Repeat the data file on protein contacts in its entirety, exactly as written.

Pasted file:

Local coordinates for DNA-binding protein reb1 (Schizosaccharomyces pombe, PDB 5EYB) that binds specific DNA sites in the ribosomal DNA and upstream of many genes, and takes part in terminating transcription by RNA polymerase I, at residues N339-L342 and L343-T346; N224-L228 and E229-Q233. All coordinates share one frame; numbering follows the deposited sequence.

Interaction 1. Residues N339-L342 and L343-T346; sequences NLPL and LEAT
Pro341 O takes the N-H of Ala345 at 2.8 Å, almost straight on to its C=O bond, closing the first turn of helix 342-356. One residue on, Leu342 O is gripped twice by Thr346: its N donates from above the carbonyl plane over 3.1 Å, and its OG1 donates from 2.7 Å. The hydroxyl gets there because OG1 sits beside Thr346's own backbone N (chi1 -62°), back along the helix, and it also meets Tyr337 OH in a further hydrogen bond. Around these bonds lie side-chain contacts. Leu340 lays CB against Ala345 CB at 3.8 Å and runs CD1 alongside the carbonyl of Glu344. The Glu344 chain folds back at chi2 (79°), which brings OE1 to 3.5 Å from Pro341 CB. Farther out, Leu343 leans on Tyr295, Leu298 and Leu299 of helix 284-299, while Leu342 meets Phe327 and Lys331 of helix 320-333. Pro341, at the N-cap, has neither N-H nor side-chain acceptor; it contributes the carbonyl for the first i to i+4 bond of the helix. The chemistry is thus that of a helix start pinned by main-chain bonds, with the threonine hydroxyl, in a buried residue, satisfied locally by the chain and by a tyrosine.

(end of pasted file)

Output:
Local coordinates for DNA-binding protein reb1 (Schizosaccharomyces pombe, PDB 5EYB) that binds specific DNA sites in the ribosomal DNA and upstream of many genes, and takes part in terminating transcription by RNA polymerase I, at residues N339-L342 and L343-T346; N224-L228 and E229-Q233. All coordinates share one frame; numbering follows the deposited sequence.

Interaction 1. Residues N339-L342 and L343-T346; sequences NLPL and LEAT
Pro341 O takes the N-H of Ala345 at 2.8 Å, almost straight on to its C=O bond, closing the first turn of helix 342-356. One residue on, Leu342 O is gripped twice by Thr346: its N donates from above the carbonyl plane over 3.1 Å, and its OG1 donates from 2.7 Å. The hydroxyl gets there because OG1 sits beside Thr346's own backbone N (chi1 -62°), back along the helix, and it also meets Tyr337 OH in a further hydrogen bond. Around these bonds lie side-chain contacts. Leu340 lays CB against Ala345 CB at 3.8 Å and runs CD1 alongside the carbonyl of Glu344. The Glu344 chain folds back at chi2 (79°), which brings OE1 to 3.5 Å from Pro341 CB. Farther out, Leu343 leans on Tyr295, Leu298 and Leu299 of helix 284-299, while Leu342 meets Phe327 and Lys331 of helix 320-333. Pro341, at the N-cap, has neither N-H nor side-chain acceptor; it contributes the carbonyl for the first i to i+4 bond of the helix. The chemistry is thus that of a helix start pinned by main-chain bonds, with the threonine hydroxyl, in a buried residue, satisfied locally by the chain and by a tyrosine.